Tim Tavis stepped into an empty former horse stable in Jupiter Farms and envisioned a Buddhist Temple.
“The first time I came here, it just felt right. This place has everything we need,” said the 59-year-old autism psychologist and former Catholic who became a Buddhist 12 years ago. The Riviera Beach resident is on the board of directors for the Learning Center at the Els Center of Excellence in Jupiter.
The Padmasambhava Buddhist Center (PBC) bought the 10 acres off 131st Trail North in 2014 for $650,000. The property has three now-vacant wooden buildings that each were airy stalls for six horses. There is also a house that is now the home for a caretaker.
The organization is raising $500,000 to do the refurbishing on the buildings, each about the same size. One will become the meditation center. The structure in the middle will be a temple; the third a kitchen.
The retreat center in Jupiter Farms is named Palden Sherab Pema Ling (Lotus Land of Glorious Wisdom). It is named in honor of the organization’s co-founder, Ven. Khenchen Palden Sherab Rinpoche, who died in 2010. It is operated by the PBC, an international Tibetan Buddhist organization based in Sidney Center, N.Y.
Locally, PBC operates the Palm Beach Dharma Center, 1205 N. Federal Highway, in Lake Worth, which has been there since 1999. Dharma means “the teaching of the Buddha.”
The organization has more than a dozen centers in the United States, including Orlando, Tallahassee and Puerto Rico. There is one center in Canada, one in Latvia, and three in Russia, along with a monastery, a convent and a center in India.
Tavis reached out to nearby Jupiter Farms property owners after PBC bought the land. He took them on a tour, showed the buildings and explained their vision. PBC expects to hold about five events a year that will draw up to 50 people, Tavis told them.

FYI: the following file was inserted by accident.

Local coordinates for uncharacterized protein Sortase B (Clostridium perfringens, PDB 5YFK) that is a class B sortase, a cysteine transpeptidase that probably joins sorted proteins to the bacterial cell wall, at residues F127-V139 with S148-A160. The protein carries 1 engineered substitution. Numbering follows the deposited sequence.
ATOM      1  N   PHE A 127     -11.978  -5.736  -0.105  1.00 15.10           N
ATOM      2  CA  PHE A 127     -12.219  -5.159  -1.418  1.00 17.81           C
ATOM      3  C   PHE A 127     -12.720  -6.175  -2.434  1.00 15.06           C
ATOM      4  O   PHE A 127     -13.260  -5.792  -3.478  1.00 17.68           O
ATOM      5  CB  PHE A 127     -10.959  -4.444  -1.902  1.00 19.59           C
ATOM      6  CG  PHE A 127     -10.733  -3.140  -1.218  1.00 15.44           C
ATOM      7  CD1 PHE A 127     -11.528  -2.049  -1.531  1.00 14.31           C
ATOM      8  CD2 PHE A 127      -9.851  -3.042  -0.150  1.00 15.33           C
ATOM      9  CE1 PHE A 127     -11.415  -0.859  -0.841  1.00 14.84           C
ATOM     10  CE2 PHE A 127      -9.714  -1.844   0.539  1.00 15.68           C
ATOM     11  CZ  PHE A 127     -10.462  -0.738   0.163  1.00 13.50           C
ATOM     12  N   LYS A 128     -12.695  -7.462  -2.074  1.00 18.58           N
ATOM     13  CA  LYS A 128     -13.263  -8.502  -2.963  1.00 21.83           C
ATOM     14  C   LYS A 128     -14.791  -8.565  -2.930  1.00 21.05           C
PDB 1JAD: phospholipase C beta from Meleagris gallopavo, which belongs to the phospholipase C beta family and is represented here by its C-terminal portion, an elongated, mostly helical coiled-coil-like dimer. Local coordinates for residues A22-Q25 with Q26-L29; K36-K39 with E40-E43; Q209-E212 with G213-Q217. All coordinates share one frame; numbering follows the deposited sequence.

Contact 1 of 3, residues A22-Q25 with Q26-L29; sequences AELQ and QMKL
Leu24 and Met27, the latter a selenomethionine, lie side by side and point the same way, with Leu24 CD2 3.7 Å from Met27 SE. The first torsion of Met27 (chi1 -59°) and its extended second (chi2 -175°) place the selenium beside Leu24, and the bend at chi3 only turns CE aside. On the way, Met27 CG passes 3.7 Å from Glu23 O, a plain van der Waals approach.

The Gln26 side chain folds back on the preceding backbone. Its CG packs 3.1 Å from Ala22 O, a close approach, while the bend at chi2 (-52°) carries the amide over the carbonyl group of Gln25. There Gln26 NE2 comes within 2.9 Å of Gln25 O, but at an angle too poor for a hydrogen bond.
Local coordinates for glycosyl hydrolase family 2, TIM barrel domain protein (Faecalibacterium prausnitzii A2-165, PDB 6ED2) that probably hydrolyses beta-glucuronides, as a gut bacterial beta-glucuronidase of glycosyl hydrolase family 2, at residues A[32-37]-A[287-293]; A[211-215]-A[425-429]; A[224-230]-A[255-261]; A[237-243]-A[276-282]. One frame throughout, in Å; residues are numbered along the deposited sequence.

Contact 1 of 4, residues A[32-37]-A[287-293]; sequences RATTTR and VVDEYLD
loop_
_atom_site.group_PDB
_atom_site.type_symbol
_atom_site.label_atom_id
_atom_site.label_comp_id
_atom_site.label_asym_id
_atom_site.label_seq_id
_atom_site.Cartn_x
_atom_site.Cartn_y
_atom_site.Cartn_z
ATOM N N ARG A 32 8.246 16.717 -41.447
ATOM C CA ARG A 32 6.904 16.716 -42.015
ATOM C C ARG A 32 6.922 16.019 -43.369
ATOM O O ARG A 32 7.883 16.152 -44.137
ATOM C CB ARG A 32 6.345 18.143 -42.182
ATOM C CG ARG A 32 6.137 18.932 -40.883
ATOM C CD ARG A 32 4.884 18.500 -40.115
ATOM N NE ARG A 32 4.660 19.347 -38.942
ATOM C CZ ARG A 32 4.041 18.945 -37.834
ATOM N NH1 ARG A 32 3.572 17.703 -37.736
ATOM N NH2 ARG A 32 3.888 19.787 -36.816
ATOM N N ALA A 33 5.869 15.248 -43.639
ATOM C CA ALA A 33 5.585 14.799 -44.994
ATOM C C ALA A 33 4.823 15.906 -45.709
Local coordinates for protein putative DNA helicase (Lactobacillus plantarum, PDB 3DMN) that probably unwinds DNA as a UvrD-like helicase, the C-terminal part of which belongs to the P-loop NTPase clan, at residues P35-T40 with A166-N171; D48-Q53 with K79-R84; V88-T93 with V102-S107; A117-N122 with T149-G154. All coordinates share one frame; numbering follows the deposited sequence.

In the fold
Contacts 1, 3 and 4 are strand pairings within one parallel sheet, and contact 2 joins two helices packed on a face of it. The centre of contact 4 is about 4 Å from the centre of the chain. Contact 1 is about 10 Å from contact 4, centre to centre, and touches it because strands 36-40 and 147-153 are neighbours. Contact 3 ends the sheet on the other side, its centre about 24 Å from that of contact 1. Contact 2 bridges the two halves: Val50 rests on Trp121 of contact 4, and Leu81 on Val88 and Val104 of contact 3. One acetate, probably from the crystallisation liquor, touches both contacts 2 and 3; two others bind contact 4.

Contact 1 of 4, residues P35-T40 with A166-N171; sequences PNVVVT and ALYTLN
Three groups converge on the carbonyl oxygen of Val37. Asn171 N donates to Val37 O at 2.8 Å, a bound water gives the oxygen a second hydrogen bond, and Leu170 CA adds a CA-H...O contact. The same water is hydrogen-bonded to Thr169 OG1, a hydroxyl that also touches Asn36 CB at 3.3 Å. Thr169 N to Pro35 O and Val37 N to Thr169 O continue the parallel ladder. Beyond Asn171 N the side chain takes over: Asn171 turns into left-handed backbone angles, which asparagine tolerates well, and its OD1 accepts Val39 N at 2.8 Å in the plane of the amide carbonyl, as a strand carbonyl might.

“When Jim Smith was running against Jeb Bush for governor, I had parties for 3,500 people on my place. They aren’t going to bother anyone. I like what they are doing out there,” said John Christiansen, an attorney who visited the property. Christiansen owns a 37-acre horse ranch just north of the PBC property.
PBC volunteers are helping to paint, landscape and do other work required. Volunteers have collected horse manure from Jupiter Farms residents for a small vegetable garden.
Chris Rothman, a retired Atlantis psychiatrist, does volunteer organizing, cleanup and buying of supplies.
“We’re a melting pot of people who have that inner-searching mind-set. It speaks to a compassionate and peaceful way of life,” said the 65-year-old Chicago native.
Outdoor meditation gardens are envisioned by Jay Zuckerman, a general contractor and former Jupiter Farms resident who now lives in Tequesta. Rather than attract lots of followers, the center’s goal is to create a sanctuary for members to meditate and have discussion groups.
“We’re not like a mosque, church or synagogue. We’re not about attracting as many people as possible. We’re about individual enlightenment and meditation,” said Zuckerman, 68, who has been a Buddhist for about 15 years.
The solitude will be cherished by PBC members, said Tavis, stepping between the horse stalls. Stripped of their equestrian equipment, the stalls are now stuffed with irrigation hoses, landscaping tools and construction materials.
He nods toward a nearby pond where otters make their home. Birds squawk in the trees. Purple and white orchids sprout from tree trunks. The wind brushing through the palm fronds sounds like rain.
“We’re not going to make big changes to the land. We want to be compatible with our natural surroundings,” Tavis said.
Class on Meditation and Mindfulness Who: Tibetan Buddhist scholar Ven. Khenpo Tsewang Dongyal Rinpoche to speak.
Where: First Unitarian Universalist Church, 635 Prosperity Farms Rd., North Palm Beach.
When: 7 p.m. Friday
Cost: $15 donation suggested (not required).
Information: Call 561-547-4711 or email email@example.com